X-Men’s Deadliest Foes Keep Trying to Assimilate Them

There are usually some consistent themes to many X-Men villains, even when the groups aren’t officially aligned. It’s not uncommon to see similar ideas utilized by multiple groups of villains, including one that seemingly become a standard process for the greatest threat to Krakoa.

The villainous force at the heart of Giant-Size X-Men: Thunderbird # 1 (by Steve Orlando, Nyla Rose, David Cutler, Jose Marzan Jr, Roberto Poggi, Irma Kniivila, and VC’s Travis Lanham) is following a pattern of other X-Men villains who want to steal mutant DNA and body parts for their own twisted use.

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Giant-Size X-Men: Thunderbird # 1 reintroduced the Heritage Initiative, a minor group that has previously faced off with the X-Men. Introduced in X-Men: Gold as an anti-mutant organization that sought to take mutant DNA and use it to develop technologies with it, they are revealed to still be a factor in the Marvel Universe. This is especially true now that Orchis has shown interest in their potential. It turned out the Heritage Initiative has been working to target vulnerable communities, tricking people into selling themselves to their experiments. This included native communities who’ve been increasingly targeted thanks to Orchis granting the Initiative greater political and financial power.


Luckily for the citizens of Camp Gozhoo, John Proudstar (finally revived on Krakoa thanks to the expansion of the Five’s capabilities) arrived and quickly fought the group. He was able to successfully defeat his old enemy Martynec and save the rest of their townspeople from detainment, forcing the Heritage Initiative to retreat in full view of the press. It’s implied they will continue to be a problem for multiple communities though, and that people like Proudstar will be committed to fighting back against them. But the Heritage Initiative is just the latest in a line of mutant enemies who’ve made a habit of trying to steal mutant potential for themselves.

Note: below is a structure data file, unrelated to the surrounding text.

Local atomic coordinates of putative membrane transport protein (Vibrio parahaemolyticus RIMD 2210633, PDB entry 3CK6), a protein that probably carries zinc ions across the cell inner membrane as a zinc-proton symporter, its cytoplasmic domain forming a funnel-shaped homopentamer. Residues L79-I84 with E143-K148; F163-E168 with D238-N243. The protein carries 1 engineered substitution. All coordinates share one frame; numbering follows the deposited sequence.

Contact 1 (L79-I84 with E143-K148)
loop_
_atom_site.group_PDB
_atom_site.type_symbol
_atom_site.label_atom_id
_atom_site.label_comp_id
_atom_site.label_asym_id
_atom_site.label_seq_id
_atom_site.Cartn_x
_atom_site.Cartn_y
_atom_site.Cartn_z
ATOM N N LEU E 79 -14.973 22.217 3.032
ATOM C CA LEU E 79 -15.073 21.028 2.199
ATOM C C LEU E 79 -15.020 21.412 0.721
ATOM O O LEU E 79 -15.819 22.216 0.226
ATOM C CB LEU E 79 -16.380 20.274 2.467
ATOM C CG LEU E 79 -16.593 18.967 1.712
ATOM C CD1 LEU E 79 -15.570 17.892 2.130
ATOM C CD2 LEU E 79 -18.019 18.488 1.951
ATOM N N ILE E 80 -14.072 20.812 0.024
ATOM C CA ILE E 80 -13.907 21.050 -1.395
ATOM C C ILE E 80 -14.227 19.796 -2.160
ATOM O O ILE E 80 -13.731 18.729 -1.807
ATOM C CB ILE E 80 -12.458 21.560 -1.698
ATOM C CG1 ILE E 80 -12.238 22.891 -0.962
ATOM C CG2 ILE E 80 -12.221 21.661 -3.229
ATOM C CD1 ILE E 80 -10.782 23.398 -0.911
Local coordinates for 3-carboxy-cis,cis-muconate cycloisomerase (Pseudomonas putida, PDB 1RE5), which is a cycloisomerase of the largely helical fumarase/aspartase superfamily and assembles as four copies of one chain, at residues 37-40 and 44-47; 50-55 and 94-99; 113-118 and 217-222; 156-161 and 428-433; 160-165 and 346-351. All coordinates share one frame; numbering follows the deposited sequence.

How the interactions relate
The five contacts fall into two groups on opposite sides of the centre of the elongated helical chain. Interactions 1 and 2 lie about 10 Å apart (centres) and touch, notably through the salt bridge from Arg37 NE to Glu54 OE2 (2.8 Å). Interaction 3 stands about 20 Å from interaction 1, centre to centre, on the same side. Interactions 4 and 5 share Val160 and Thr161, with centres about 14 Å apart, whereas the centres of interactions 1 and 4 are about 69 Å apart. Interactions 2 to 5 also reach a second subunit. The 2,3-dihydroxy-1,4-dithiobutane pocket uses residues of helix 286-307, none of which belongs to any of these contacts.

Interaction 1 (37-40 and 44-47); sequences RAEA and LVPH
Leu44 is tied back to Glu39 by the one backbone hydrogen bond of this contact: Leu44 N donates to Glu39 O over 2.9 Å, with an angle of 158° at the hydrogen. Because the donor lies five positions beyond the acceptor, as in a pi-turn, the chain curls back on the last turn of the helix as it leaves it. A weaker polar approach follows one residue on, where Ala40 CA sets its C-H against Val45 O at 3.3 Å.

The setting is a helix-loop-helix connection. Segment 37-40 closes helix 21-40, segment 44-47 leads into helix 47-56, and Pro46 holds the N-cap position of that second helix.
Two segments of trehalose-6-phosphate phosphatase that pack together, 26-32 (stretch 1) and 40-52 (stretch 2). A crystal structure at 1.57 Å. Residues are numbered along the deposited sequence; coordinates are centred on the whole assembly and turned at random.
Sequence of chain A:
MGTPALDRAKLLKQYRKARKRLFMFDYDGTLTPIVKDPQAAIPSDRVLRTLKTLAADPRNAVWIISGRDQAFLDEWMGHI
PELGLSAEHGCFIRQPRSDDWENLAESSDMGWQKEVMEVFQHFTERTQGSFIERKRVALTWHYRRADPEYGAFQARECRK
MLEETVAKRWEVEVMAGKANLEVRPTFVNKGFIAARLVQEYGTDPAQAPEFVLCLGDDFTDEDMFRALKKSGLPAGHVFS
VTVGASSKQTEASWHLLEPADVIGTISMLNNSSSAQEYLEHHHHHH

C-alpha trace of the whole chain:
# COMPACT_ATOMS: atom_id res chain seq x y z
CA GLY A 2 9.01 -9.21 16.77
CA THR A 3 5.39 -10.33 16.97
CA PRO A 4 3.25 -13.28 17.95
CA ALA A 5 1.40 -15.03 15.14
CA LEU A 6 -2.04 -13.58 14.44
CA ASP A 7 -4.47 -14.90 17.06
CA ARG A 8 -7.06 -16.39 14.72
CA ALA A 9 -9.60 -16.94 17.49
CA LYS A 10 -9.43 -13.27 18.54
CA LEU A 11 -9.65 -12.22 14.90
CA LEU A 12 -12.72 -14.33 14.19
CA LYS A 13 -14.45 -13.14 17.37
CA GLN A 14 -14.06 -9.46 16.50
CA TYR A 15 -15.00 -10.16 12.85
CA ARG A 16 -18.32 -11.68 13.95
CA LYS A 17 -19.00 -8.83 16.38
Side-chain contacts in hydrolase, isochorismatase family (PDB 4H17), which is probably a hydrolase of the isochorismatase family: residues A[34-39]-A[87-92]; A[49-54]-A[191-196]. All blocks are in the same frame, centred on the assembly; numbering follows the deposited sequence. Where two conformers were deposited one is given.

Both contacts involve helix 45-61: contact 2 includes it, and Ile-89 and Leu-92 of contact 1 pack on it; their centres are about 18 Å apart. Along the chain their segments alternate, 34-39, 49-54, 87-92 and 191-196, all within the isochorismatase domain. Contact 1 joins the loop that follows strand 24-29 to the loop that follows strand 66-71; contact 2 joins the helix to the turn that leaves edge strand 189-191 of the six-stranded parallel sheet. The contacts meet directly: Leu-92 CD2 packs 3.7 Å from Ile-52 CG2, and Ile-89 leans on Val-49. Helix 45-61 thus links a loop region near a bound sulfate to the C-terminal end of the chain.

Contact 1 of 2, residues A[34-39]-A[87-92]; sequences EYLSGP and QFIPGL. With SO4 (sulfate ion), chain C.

Orchis in particular has been uniting many of these like-minded forces, with multiple sub-sets of the far-reaching Orchis conspiracy including the U-Men (who captured the teens from Children of the Atom) and XENO (who stole Domino’s skin and used it for their agents in X-Force). It’s a twisted take on the prejudice some humans have for mutants, highlighting how some humans will do unspeakable acts to be better than the mutants they fear will surpass them.

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It also adds an uneasy layer to Orchis’ schemes. Connected to the mutant exterminating Nimrod, humans have been teased in a possible future to have aligned with mutants to fight technology once it got out of control, only to fall themselves into the war with the mutants. They clearly see the advantage of mutant powers, but their hatred and fear keep them from accepting mutants as people.


Working with Orchis, some humans seem committed to the idea of ​​more or less becoming mutants themselves without having to suffer the complications such a life affords. Even though they preach destruction and death, they just want to assimilate the mutants into their own preconceived power structures.

The fact that there are multiple branches of Orch is-associated allies at work on a similar concept speaks to how important it is to Orchis. Overtaking mutants and absorbing them is a crucial part of their plans to eradicate mutant influence on the future. In this sense, mutants could theoretically survive in some form, as tools of a forcibly enacted genetic upper-class. It’s a sick and twisted scheme to claim powers while still being human and hints at the kind of motivations at the heart of the Orchis leadership.



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